Anyone with even a lick of experience in the stock market knows how inherently volatile it can be. It’s no secret that stock prices often fluctuate by the minute, if not second. After all, that’s how traders make their money. They capitalize on these market fluctuations to outperform passive investors.
While you might have heard about stock prices rising or falling, you’ve likely never heard about a stock losing all its value. Such situations are uncommon, rarely transpiring. However, does that mean that stocks cannot lose all their value? The answer’s a resounding no. Theoretically, a stock can lose all its value even if it happens once in a blue moon.
While it’s rare, some stocks have lost all their value in the past. Generally, a stock loses all its value when the company goes bankrupt.
It’s no secret that supply and demand determine a stock’s value in the market. Investors and traders affect these market forces through their actions. For instance, investors and traders are likelier to purchase a stock that shows promise because they believe it’ll continue appreciating in the future. On the other hand, a poorly-performing stock causes investors uncertainty, prompting them to offload it.
As a result, stock prices reflect a stock’s future profitability and growth. Companies that go bankrupt lose their value because they’ve become worthless. As a result, shareholders scramble to sell stocks in such companies as soon as possible. Unfortunately, they’re unlikely to have buyers because no one wants to put their hard-earned money into a financially destitute company.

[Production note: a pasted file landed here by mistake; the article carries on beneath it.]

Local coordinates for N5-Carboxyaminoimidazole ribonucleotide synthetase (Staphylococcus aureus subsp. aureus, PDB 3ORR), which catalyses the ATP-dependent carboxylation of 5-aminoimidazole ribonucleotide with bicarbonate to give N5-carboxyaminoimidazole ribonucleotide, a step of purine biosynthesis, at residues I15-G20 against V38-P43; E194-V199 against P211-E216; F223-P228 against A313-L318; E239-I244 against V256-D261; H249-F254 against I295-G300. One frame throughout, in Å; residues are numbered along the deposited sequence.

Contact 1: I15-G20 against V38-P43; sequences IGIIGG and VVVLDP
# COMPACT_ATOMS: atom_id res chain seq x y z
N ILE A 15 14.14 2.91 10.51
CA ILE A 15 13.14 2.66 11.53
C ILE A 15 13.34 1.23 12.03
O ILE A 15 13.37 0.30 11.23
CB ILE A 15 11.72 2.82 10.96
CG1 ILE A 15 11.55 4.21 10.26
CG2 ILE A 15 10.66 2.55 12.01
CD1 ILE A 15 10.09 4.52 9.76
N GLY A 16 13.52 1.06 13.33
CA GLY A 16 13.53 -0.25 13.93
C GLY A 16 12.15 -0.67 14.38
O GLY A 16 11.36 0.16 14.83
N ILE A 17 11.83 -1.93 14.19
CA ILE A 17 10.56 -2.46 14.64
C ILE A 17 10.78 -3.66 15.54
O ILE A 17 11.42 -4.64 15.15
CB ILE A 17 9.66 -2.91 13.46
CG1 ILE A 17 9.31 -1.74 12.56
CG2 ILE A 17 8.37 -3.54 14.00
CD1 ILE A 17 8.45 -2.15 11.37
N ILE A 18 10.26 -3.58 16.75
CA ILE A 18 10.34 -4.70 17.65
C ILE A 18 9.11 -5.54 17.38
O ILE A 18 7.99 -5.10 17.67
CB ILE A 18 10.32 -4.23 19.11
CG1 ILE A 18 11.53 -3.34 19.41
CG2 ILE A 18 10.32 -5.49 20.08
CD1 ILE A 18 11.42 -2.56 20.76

In such instances, these stocks have no market demand. It’s worth noting that a stock’s market demand is intrinsically tied to the company’s value. Investors generally assess a company’s fundamental factors like price-to-earnings, earnings per share, etc. Once companies report poor fundamentals, the game changes.
Considering what you’ve read above, you might be thinking a company’s stock becomes worthless as soon as it declares bankruptcy. However, that’s not always the case. Organizations, especially large-scale, publicly-listed ones, have numerous invaluable resources, including assets, a recognizable brand image, and talented employees. The company can sell its assets to recoup some capital to pay creditors.
Likewise, these companies retain intrinsic value, allowing them to renegotiate deals with creditors. As a result, such companies will generally file for Chapter 11 bankruptcies to restructure the company. Doing so allows them to devise a repayment plan to pay back creditors. Companies will hold fire sales to pay creditors if they can’t renegotiate their existing deals.
Things become tricky when a company’s stock loses all its value. Generally, stock exchanges—like the NYSE and NASDAQ—will delist these stocks before their price reaches zero. The exchanges delist these stocks because they become worthless holdings for investors. They might continue to trade over the counter, but their trading volume significantly decreases due to the lack of visibility. Sometimes, traders and investors purchase stocks in bankrupt companies hoping to see the value rise.
It’s also worth noting that a stock’s price cannot decrease below zero. A bankrupt company, for instance, might have debts and liabilities exceeding assets. However, the company’s share price cannot dip below zero.
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